Like anyone under the age of 40 trying to buy a house, Canadian miners will need a little bit of financial help if they want to set themselves up for the future.
What happened: As prices for critical minerals like lithium and nickel plummet, miners are warning that if the federal government doesn’t step up to help fund new projects, Canada could fall behind in production to rivals like China for good, per The Globe and Mail.
- Both lithium and nickel are key minerals for manufacturing electric vehicle batteries, an industry Canada has invested well over $30 billion by way of federal and provincial subsidies for automakers.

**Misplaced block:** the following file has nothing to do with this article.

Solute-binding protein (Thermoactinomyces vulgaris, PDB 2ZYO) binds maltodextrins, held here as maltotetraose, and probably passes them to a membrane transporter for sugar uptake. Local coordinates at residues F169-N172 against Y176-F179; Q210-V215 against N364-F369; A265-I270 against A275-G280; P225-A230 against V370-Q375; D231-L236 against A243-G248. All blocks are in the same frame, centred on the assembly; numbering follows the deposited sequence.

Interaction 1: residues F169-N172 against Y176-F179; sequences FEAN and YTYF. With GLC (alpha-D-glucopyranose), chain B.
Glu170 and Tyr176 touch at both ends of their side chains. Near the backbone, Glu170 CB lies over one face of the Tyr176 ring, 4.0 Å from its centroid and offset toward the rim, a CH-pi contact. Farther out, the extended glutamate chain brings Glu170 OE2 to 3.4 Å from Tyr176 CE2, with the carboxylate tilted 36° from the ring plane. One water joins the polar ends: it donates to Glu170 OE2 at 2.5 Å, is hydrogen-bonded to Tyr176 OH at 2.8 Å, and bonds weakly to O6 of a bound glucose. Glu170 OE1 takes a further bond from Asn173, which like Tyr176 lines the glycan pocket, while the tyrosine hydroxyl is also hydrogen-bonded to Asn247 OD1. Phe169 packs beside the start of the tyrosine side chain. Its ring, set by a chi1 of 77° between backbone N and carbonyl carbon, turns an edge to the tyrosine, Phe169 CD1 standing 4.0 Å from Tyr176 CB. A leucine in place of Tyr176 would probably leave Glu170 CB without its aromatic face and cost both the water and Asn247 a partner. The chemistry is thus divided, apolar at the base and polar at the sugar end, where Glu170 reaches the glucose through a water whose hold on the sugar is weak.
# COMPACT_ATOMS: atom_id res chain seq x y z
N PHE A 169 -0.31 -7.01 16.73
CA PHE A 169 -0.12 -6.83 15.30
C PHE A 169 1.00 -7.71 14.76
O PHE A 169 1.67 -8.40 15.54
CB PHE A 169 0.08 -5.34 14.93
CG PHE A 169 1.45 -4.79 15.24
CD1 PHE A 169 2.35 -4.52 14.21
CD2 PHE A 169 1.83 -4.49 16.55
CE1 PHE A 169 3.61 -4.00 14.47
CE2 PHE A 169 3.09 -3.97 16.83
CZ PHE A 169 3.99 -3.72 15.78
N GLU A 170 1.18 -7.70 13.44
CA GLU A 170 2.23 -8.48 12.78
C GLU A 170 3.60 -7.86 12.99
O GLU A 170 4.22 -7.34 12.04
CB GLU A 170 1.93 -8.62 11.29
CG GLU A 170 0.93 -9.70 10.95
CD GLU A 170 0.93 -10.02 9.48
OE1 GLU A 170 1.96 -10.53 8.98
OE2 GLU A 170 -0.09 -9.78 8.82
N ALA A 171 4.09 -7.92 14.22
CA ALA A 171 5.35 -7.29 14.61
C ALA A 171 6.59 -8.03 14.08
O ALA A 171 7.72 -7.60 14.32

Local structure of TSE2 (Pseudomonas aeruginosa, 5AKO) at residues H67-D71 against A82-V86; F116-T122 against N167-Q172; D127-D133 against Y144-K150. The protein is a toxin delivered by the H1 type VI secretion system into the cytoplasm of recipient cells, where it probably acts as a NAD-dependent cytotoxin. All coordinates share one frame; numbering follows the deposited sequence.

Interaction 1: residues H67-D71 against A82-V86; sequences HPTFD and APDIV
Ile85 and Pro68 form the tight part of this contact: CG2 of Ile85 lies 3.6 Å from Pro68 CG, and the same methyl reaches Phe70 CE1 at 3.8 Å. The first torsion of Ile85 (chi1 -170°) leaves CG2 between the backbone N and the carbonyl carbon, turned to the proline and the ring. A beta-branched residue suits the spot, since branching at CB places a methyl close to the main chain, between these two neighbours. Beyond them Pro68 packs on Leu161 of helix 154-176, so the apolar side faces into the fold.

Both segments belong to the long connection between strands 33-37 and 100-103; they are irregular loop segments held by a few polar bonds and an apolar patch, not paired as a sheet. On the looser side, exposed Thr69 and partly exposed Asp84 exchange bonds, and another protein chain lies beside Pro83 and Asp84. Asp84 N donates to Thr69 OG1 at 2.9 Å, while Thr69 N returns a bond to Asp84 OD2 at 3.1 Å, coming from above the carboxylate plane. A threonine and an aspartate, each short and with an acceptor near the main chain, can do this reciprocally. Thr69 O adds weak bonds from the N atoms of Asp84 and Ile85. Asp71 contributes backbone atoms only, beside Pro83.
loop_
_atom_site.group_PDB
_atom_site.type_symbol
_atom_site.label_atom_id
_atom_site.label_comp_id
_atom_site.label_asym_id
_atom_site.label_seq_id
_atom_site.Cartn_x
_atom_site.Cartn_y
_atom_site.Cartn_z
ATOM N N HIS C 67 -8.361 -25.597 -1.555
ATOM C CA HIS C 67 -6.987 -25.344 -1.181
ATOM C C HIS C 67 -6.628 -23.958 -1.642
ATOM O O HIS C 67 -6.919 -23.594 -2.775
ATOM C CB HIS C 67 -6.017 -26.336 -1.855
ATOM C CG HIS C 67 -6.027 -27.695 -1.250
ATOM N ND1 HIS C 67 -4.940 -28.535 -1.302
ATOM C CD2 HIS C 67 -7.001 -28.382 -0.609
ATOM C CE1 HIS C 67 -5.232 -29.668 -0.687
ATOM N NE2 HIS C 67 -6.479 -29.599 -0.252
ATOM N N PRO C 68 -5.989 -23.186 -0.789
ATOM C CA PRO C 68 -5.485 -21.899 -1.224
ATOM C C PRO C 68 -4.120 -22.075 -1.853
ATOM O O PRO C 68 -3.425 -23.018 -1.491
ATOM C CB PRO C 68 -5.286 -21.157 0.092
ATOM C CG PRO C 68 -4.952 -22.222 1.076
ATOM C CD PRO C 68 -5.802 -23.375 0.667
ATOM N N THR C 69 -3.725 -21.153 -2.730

Why it’s happening: Amid worsening economic conditions in China, Chinese companies aren’t buying as many minerals. That inventory stockpile is being sold off at a bargain, which has driven down lithium and nickel prices by 80% and 50% in just over a year, respectively.
- Plus, demand for EVs has been a lot slower than expected in some Western countries, which has stalled the need for many of the minerals needed to make batteries.
Why it matters: Demand for the minerals may be slower at the moment, but given that new mines often take over a decade to build, experts say a stall in investment now will put Canada at a big disadvantage down the road, especially as the EV transition ramps up.
Bottom line: Canada secured the spot as the most promising country for EV battery production, but without the mining infrastructure to turn its raw materials into a sellable commodity at the same pace as competitors, those hopes could slip away fast.—LA